It was a cool sunny morning in late April when I first arrived at the scene of the crime in the rocky hills of Jeffersonville, New York. I came out of retirement after being contacted by the Chickadee family, who reported that pounds of sunflower seeds were stolen during the night. There was little evidence to work from, no paw prints, scratches or other evidence. The method of operation was clear. The bandit was able to access the new penguin shaped metal bird feeder, hanging from the birch tree in the front yard. Removing it from the branch where it hung from a chain, the perpetrator was strong enough to drag the feeder several feet and remove the very tight metal top. There were no claw marks or damage and I immediately eliminated our usual suspect, Mr. Black Bear. All of the seeds were gone.
I knew I was dealing with a sophisticated and experienced perp, so I turned on the motion sensor near the driveway and placed the feeder back in its original spot, hoping to apprehend the suspect during the early hours of the morning. The very next day I examined the area. To my surprise the perp had returned and completely avoided setting off the motion sensor during the night. Instead of removing the penguin feeder, the perp was able to climb the pole of the wooden feeder and flip the top back, pulling the nails away, and accessing the sunflower seeds. I carefully examined the feeder with my magnifying glass. But, again, no evidence was left behind, and the M.O. was different from the usual black bear, who was known to break the wooden feeder post and rip the feeder apart, leaving claw marks and damaging the nearby shrubs.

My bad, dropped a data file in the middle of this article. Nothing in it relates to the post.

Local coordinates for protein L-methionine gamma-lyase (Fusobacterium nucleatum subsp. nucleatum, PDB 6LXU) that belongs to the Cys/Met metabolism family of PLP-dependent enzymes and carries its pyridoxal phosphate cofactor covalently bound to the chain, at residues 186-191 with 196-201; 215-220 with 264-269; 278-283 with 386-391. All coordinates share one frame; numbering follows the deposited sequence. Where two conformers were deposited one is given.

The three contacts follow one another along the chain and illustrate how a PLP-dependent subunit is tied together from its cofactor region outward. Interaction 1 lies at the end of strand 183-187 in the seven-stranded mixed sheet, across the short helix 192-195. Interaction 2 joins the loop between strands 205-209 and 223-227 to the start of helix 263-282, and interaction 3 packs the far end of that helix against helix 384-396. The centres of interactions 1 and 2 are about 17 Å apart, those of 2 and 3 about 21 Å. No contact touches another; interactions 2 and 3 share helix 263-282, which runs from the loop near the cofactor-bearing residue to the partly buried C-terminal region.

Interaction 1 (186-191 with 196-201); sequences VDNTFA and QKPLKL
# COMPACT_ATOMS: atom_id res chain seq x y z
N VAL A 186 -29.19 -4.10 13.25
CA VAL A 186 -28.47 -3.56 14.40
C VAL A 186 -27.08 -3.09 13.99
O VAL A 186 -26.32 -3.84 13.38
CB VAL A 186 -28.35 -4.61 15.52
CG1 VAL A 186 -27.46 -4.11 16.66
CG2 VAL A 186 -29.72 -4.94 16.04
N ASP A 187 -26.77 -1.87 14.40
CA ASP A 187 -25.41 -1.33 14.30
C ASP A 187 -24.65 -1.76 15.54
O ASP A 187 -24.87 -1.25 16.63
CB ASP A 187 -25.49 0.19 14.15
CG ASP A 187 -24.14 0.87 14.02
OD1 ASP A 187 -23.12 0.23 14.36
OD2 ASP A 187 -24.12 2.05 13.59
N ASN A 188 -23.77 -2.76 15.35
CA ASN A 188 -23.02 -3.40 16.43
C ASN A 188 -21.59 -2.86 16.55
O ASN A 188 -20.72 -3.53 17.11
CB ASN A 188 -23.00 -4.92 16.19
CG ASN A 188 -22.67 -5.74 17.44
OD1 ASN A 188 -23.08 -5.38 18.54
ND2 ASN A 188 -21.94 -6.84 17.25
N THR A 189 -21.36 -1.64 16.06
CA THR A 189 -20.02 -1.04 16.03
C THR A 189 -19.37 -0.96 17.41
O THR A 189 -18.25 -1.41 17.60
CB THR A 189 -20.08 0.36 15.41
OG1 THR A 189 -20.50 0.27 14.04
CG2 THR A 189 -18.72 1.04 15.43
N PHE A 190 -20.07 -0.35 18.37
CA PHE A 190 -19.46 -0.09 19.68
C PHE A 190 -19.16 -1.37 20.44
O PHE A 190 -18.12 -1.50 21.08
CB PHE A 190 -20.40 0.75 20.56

As an experienced investigator, I began developing a profile. Based on what we knew, I estimated the perp to be between 24 and 36 inches tall, weighing about 20 pounds, and very athletic. He definitely knew his way around the woods, and most likely lived in the neighborhood. There were no witnesses. Everyone I spoke with said they were sleeping and didn’t hear anything. With the canny ability to circumvent the motion sensor and slink through the dark of night, I knew we were dealing with a pro!
A few days passed and nothing was disturbed. The perp must have known we were watching and had a hideout. “Maybe there was a lookout or accomplice”, I thought. Then, about two days later, we got the break we were looking for. I was awakened by my partner Melinda at about 6:00 AM. Melinda was on surveillance and spotted something moving near the penguin feeder. I quickly got my Nikon camera and watched from the bay window. We had the perp red-handed. I fired off several shots from the Nikon so we had the proof.
I wasn’t surprised to learn that our perp was none other than
Mr. Rocky Raccoon.
— Gary Cormier
Warblings, Summer 2017